by Helen Parramore
Sissy, the narrator of this haunting family drama, was eight when her father committed suicide. The family hid its shame and never talked about his death, especially to the children, who were more involved than anyone knew. As Sissy matured, she struggled with phobias, nightmares, and recurring dreams. Slowly she came to realize she had played a part in his death, but could not remember how.
Determined to discover the truth, she began an astonishing pursuit that lasted many years. Psychological counseling brought some pieces of memory to light, but she knew more was buried in inaccessible parts of her mind. She researched birth and death records. She questioned those still living who could tell her more about his death. Her mother, who knew more than anybody, was an inventive liar who shed blame like a dog shakes off water. Her mother’s sister and her mother’s oldest friend each had their own versions of the story. How much of what they say can Sissy believe? After years of piecing together fragments of this tormenting puzzle, she underwent therapy for trauma amnesia to pry out the last buried memories. A horrifying story emerged, but it brought an understanding long overdue.
This review may contain spoilers.
Skunk Stew by Helen Parramore is a memoir of her childhood and beyond, beginning in the 1930s. Not only was her family struggling to survive during the Great Depression, but Helen had to deal with an absent mother and a father with mental issues.
This book was nothing like what I expected. I anticipated a story about a family trying to survive through the Great Depression (a learning experience for me not having been through it like my grandparents). Rather, it was more about Helen piecing together the past after the instability she endured growing up. Helen’s mother was an artist and would spend large amounts of time away, while her father who couldn’t find work was suicidal. Much of what went on during Helen’s childhood is difficult for her to remember—abuse, neglect, and trauma—which eventually leads to her visiting a therapist.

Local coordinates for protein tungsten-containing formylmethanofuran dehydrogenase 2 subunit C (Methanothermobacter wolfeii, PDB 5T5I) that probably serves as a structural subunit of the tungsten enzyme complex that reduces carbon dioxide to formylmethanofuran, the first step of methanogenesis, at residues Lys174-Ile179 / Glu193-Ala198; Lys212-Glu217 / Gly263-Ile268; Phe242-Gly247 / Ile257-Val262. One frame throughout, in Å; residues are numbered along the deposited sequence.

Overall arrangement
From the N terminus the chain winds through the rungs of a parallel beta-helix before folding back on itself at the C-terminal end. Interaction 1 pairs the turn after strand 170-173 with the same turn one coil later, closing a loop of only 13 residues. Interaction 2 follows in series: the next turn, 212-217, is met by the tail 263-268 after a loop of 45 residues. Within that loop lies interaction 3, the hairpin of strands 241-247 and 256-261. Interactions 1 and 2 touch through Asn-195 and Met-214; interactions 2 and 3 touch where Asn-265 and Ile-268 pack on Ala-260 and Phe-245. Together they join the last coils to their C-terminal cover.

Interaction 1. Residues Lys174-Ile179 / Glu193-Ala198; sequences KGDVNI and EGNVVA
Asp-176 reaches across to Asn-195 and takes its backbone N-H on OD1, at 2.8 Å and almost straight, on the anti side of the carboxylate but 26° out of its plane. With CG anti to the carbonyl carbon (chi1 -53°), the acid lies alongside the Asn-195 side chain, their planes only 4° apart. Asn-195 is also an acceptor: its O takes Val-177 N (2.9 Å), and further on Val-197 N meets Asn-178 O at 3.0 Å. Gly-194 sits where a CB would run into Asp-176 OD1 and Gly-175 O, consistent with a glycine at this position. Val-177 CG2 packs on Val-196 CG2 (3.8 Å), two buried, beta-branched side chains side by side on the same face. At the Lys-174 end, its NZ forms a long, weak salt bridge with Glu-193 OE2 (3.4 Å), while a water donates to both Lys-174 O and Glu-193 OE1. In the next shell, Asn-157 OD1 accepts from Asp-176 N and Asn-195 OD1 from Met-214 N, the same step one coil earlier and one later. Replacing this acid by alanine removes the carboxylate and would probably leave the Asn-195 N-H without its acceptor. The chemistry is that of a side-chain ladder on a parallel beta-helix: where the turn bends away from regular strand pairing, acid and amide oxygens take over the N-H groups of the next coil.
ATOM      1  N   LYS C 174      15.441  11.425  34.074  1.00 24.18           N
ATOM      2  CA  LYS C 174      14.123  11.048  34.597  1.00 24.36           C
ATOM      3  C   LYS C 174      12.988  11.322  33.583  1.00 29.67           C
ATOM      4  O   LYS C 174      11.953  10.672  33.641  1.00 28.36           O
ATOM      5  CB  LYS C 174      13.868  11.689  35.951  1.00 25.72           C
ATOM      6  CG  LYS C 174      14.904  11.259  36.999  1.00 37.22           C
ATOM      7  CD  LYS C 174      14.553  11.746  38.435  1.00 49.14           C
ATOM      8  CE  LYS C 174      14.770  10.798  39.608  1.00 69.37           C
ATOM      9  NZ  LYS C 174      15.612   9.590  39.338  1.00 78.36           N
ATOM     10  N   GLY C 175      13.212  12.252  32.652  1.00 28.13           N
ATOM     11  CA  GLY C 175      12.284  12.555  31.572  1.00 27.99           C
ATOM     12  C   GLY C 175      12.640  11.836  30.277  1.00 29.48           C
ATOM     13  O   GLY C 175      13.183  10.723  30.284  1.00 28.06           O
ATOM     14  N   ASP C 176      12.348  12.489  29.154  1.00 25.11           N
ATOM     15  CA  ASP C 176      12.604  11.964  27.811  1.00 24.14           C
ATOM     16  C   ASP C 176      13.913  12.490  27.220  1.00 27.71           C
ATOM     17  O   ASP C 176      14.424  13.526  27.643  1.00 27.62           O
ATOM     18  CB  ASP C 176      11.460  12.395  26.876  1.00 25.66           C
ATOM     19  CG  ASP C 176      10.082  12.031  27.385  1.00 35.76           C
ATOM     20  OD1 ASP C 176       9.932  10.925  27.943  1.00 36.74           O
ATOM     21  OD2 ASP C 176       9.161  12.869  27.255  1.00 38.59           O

To say that I was uncomfortable reading this book is an understatement. It’s written very well, but honestly, I wanted to quit multiple times because the animosity and conflict between Helen and her mother is nearly unbearable. Parts of this story are insane, while Helen consistently attempts to pull something together that doesn’t seem to be there.
With that said, It was impossible for me to not to finish this book. Knowing whether Helen’s relationship with her mother would pan out was something I had to discover. There are so many secrets. Will she get the answers she’s looking for? Can she ever get over all the tragedy?
In the end, this is a powerful story that left me contemplating forgiveness. Can you forgive someone when they don’t even ask for it? Because after all, holding on to that pain and resentment only hurts us more.
If you plan to read this book be aware that it includes suicide, sexual abuse, racial issues, and abortion.
This book is now on Scribd.
- Paperback: 226 pages
- Publisher: iUniverse (March 4, 2008)
- Language: English
- ISBN-10: 0595476716
- ISBN-13: 978-0595476718
Thanks for reading my review! If you have thoughts or suggestions on other memoirs, please leave your comment below.